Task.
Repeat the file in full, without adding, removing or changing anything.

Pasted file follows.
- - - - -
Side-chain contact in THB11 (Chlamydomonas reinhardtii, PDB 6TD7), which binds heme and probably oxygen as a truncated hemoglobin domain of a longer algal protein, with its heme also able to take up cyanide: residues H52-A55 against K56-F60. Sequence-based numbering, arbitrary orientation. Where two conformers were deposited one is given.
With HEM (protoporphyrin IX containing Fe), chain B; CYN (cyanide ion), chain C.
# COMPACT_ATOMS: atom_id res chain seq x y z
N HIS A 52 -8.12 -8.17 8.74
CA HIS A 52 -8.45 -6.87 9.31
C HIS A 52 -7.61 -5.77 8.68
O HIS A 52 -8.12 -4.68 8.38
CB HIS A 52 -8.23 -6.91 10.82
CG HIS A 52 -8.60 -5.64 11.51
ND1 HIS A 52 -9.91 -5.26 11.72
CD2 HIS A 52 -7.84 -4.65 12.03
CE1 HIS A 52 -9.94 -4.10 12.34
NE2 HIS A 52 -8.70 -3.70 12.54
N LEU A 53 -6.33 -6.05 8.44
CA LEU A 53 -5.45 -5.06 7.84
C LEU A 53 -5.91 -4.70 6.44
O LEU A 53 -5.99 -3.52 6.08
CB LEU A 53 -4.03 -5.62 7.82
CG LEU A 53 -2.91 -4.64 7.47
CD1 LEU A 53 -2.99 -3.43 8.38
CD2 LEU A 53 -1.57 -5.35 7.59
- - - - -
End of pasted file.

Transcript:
Side-chain contact in THB11 (Chlamydomonas reinhardtii, PDB 6TD7), which binds heme and probably oxygen as a truncated hemoglobin domain of a longer algal protein, with its heme also able to take up cyanide: residues H52-A55 against K56-F60. Sequence-based numbering, arbitrary orientation. Where two conformers were deposited one is given.
With HEM (protoporphyrin IX containing Fe), chain B; CYN (cyanide ion), chain C.
# COMPACT_ATOMS: atom_id res chain seq x y z
N HIS A 52 -8.12 -8.17 8.74
CA HIS A 52 -8.45 -6.87 9.31
C HIS A 52 -7.61 -5.77 8.68
O HIS A 52 -8.12 -4.68 8.38
CB HIS A 52 -8.23 -6.91 10.82
CG HIS A 52 -8.60 -5.64 11.51
ND1 HIS A 52 -9.91 -5.26 11.72
CD2 HIS A 52 -7.84 -4.65 12.03
CE1 HIS A 52 -9.94 -4.10 12.34
NE2 HIS A 52 -8.70 -3.70 12.54
N LEU A 53 -6.33 -6.05 8.44
CA LEU A 53 -5.45 -5.06 7.84
C LEU A 53 -5.91 -4.70 6.44
O LEU A 53 -5.99 -3.52 6.08
CB LEU A 53 -4.03 -5.62 7.82
CG LEU A 53 -2.91 -4.64 7.47
CD1 LEU A 53 -2.99 -3.43 8.38
CD2 LEU A 53 -1.57 -5.35 7.59